A 29-year-old man of Indian origin was admitted to the hospital at the end of April 2021 for generalized seizures. In the previous 60 days, he had been admitted to the Emergency Department (ED) twice, reporting fever (up to 39.4 °C), tender lymphadenomegaly of the neck, anorexia, weight loss and odynophagia that scarcely responded to over-the-counter non-steroidal anti-inflammatory drugs. He had moved from India to Italy 19 years earlier and did not report recent travels abroad. He was employed at a local furniture factory as a worker. His past medical history was non-significant. At both ED admissions, a chest X-ray showed mild bibasal interstitial attenuation. He had been treated with empiric antibiotic therapy and two short courses of an oral corticosteroid with partial and transient remissions of his symptoms. He had then undergone a neck echography which showed multiple bilateral nodal enlargements up to 1.2 cm in diameter with cortical thickening, and a chest CT scan revealed multiple supra-diaphragmatic nodal enlargements, splenomegaly (12.9 cm) and bibasal areas of ground-glass opacity in the lungs. The day before undergoing a scheduled nodal biopsy, the patient presented to the ED with worsening seizures which evolved into status epilepticus. He was intubated, admitted to the Intensive Care Unit and treated with a continuous infusion of sodium valproate. The results of a cerebrospinal fluid chemical analysis were unremarkable and the results of HSV, VZV and EBV polymerase chain reactions conducted using the cerebrospinal fluid were negative. A CT scan of the head was negative for acute stroke. An electroencephalogram showed signs of diffuse cortical suffering, while magnetic resonance imaging revealed an area of weak hyperintensity on long TR sequences in the left hippocampus. Dexamethasone (8 mg BID) was administered for suspected central nervous system localization of lymphoma.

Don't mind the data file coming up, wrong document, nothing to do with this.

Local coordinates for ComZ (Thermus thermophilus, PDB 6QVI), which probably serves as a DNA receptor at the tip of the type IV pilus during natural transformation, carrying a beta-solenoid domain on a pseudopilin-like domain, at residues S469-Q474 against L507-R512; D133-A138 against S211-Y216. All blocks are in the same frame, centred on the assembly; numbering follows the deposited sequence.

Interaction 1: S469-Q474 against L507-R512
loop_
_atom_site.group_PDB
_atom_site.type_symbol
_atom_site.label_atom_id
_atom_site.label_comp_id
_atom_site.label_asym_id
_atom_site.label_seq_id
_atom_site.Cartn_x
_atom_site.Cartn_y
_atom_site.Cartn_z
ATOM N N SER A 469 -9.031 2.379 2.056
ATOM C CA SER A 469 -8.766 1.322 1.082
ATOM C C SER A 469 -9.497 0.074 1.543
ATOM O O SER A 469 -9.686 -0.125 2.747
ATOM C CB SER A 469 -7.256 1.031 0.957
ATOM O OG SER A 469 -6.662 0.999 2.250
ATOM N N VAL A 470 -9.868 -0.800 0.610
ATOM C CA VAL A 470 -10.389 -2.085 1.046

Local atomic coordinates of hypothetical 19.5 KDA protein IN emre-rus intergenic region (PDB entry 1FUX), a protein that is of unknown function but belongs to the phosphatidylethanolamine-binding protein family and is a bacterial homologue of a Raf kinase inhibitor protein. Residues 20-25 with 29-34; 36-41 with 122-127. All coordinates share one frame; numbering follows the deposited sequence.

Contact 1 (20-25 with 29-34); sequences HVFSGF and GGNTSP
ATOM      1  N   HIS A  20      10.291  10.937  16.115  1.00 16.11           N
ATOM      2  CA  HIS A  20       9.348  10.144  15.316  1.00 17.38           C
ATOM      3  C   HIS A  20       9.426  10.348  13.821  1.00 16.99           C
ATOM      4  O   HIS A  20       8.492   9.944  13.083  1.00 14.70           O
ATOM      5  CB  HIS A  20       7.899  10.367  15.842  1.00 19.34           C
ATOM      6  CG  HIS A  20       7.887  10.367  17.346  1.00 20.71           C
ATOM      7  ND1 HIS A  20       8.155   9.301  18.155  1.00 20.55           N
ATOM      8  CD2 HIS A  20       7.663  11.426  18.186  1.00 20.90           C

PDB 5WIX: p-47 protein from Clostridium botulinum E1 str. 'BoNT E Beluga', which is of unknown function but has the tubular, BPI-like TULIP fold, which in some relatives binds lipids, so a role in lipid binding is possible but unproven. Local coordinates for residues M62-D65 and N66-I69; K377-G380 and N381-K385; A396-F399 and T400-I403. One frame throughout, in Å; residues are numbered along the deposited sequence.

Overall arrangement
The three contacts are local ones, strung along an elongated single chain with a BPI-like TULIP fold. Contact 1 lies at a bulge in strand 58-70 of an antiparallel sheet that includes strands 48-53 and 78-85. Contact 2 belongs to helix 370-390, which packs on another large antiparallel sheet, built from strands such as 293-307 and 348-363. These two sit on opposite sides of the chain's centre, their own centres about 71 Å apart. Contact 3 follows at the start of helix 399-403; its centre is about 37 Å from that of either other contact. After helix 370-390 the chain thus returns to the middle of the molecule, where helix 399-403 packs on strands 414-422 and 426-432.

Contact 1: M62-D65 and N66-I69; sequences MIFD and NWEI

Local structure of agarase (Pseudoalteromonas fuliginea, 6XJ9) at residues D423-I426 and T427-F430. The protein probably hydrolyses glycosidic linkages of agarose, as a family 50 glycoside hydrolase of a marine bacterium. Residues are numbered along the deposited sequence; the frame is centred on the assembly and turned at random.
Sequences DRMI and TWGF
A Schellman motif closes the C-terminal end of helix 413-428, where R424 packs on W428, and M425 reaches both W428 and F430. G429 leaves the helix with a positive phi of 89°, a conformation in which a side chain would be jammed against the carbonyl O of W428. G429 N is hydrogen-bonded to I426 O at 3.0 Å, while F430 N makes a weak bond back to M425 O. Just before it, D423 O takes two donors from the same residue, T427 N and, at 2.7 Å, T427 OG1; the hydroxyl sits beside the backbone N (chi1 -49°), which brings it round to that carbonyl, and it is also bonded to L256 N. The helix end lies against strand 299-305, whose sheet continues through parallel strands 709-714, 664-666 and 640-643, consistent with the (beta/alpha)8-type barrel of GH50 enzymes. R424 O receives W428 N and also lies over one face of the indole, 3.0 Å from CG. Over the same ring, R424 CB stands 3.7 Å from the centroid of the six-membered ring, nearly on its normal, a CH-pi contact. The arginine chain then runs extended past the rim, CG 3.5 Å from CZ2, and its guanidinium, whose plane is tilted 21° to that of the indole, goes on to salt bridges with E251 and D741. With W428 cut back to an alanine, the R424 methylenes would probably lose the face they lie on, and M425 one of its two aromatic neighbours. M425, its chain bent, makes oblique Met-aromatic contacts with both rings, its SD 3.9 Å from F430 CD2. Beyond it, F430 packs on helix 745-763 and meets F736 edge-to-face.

A fine-needle biopsy from one axillary node was obtained the day after admission: pathological analysis showed extensive coagulative necrosis of the lymph node with numerous foamy histiocytes. Immunohistochemistry found no alteration of the expression of the tested antigens. The search for acid-alcohol-resistant mycetes and bacilli yielded negative results (Giemsa, PASD, and AFB). After three days of ventilatory mechanical support, the sodium valproate infusion was tapered down without a recurrence of epileptic seizures, and the patients was extubated and transferred to the Internal Medicine Unit on oral valproate (500 mg bid) and prednisone (1 mg/kg day). At the time of this admission, the available results of a biochemical investigation highlighted a mild increase in CRP (3.5 mg/dL) and a markedly increased expression of CD169 on blood monocytes (ratio 12.6) (Figure 1f), while the very same microbiological work-up did not reveal any viral etiology for case 1. A bronchoalveolar lavage was performed for microbiological screening, but this was inconclusive as well. Otherwise, an ANA indirect immunofluorescence screening on Hep-2 cells was positive at a 1/320 titer with a nucleolar pattern. An ENA screening (CLIA) was positive for anti-Scl70 (71, n.v. < 7 AU/mL). A line-blot immunoassay for systemic sclerosis and myositis-specific and myositis-associated antigens was performed and confirmed anti-Scl70 positivity. Rheumatoid factor, anti-neutrophil cytoplasm antigen IgG, anti-cardiolipin, anti-β2 glycoprotein IgG and anti-onconeural and encephalitis-associated IgG antigens were undetectable. C3 and C4 were within normal ranges. Given the absence of gross manifestations of scleroderma, a capillaroscopy was performed which showed non-specific capillary abnormalities including irregular capillaries, neoangiogenesis, capillary ectasia and edema. A full work-up for SSc was performed without detecting the involvement of other organs. Pulmonary hypertension was not estimable on an echocardiogram since tricuspid regurgitation was absent. Even though the clinical and serological pattern was strongly suggestive for limited cutaneous systemic sclerosis (SS), a definite diagnosis could not be provided according to the EULAR 2013 classification criteria [21], and an axillary lymph node excision biopsy was performed in order to exclude an underlying clonal lymphoproliferative disease (Figure 3). A histological examination showed foci of necrosis with abundant karyorrhexis, histiocytes and rare immunoblasts in the absence of neutrophil granulocytes. The search for acid-alcohol-resistant mycetes and bacilli yielded negative results (Giemsa, PASD, and AFB). The morpho-immunophenotypic finding was consistent with histiocytic necrotizing lymphadenitis. Flow cytometry showed that the majority of gated cells were early apoptotic cells with low forward scatter and without the expression of any tested antigens, in agreement with the histopathologic and immunohistochemical findings; no signs of clonal lymphoproliferation were detected. To complete the hematological work-up, bone marrow cytology and biopsy were performed, showing no abnormalities of myeloid, erythroid or megakaryocytic maturation; abnormal lymphoid infiltration and hemophagocytosis were not observed.